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Sunday, August 1, 2010

Half Of A Yellow Sun by Chimamanda Ngozi Adichie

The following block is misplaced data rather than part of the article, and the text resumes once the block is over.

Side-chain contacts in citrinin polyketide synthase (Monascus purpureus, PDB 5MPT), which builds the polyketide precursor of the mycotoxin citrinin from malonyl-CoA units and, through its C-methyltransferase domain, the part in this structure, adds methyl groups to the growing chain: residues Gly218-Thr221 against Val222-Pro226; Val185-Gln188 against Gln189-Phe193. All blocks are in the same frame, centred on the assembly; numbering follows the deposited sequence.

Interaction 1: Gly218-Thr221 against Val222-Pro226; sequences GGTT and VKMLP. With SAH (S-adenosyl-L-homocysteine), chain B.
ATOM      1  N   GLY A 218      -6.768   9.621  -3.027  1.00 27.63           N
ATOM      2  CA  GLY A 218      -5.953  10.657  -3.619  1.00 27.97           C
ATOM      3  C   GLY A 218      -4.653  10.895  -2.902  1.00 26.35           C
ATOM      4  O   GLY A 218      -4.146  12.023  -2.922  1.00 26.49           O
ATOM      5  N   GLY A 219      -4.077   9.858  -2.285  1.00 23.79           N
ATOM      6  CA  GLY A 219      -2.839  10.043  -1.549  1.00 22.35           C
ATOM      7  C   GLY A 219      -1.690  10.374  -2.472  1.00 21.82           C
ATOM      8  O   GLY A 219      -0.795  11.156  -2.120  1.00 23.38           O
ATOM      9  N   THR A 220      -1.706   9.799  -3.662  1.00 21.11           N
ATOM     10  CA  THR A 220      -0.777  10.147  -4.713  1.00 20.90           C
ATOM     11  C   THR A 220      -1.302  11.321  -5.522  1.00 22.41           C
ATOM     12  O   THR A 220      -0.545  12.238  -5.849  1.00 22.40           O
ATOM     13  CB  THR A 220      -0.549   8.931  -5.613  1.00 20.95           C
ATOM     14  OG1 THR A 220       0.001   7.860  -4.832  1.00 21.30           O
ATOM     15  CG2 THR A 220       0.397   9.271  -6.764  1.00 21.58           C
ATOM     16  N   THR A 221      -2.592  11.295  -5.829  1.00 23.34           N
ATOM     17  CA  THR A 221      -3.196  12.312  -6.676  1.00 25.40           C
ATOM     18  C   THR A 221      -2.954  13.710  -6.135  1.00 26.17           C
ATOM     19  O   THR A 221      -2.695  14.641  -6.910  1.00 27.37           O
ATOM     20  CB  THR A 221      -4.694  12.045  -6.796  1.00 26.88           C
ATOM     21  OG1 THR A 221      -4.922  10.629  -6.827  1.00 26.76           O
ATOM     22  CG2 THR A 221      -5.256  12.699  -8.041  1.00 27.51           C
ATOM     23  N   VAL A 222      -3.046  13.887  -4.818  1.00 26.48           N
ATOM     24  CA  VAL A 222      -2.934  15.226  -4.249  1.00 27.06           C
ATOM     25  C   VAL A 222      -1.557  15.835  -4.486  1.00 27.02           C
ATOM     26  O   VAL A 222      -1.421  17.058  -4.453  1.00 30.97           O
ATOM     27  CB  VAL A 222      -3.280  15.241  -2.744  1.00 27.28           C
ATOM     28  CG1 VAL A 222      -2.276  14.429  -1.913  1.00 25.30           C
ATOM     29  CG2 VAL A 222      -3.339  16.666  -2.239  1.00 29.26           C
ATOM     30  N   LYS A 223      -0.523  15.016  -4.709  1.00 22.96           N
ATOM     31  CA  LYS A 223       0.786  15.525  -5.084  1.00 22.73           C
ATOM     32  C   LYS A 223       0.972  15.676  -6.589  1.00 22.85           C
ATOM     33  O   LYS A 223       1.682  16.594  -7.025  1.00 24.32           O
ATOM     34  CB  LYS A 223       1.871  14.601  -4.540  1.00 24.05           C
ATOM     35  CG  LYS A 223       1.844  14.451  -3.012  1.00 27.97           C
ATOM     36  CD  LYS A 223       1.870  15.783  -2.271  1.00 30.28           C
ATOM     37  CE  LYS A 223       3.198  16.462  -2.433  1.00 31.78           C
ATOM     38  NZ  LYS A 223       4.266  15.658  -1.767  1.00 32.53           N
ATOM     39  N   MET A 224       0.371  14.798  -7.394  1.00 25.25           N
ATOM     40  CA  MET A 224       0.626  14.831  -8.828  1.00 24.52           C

This is the 2nd book by this author that I have read.  I have to say that, for me, this one blows her other book (Purple Hibiscus) out of the water.   And her other book was good.  So, if this book doesn't earn Adichie a coveted place in the hearts of the Nigerian People, I don't know what could.  It's just GOT to be a beloved classic for them, although only just published in 2007.  Whereas Purple Hibiscus felt very contained (which was entirely appropriate for the subject matter), this book makes you feel as though everyone in it is in danger of floating free of their physical moorings.  Set in the 1960s at the cusp of a bloody civil war that will hopefully birth the strong new nation of Biafra, this book is expansive and brilliant and Shakespearean, and based on history.  The main gist is that the Igbo people secede publicly amid rampant government corruption.  As always, the manipulative forces of Colonialism and foreign interests in the oil-rich nation are working behind the scenes.  These forces that could have been used for good, end up, as they most often do, costing a lot of innocent lives in the interest of greed.  With all of these government entities and armies, you would think that this book would be a bit cold, a bit dry.  But to the contrary, it's very, very intimate.  Many of the village people are good, desperately poor and naive, and want to believe that their government will come through for them finally.  They rally to the cause armed with only their ideals and the hope of a better life.  Our main characters, many of whom are Igbo,  are so fully developed that they seem real.  We have two Igbo sisters, Olanna and Kainene, and their men, and the houseboy, Ugwu.  Time and place are vividly brought to life, including a few Ex Pats and lots of locals, but the two characters who really become fully alive are beautiful Olanna and the innocent houseboy Ugwu.  They grow and develop along with the story, which will land you in the villages, in the towns, in the ragtag Biafran army where they have carved rifles out of wood, in the kitchens where Jolof rice is prepared, in the side yard where the butterflies flit, and in the back hall where Olanna's future mother in-law is literally using tribal witchcraft against her.  Whereas the first book was just dark for me, this book also has a lot of hope and light in it.  A lot of ideals and resourcefulness and things to admire.  This was a great history lesson for me too.  I had heard of the country of Biafra before, but if you had asked me to tell you where it was, I would not have known, and would have replied, "Somewhere in Africa."  Now I could never forget!

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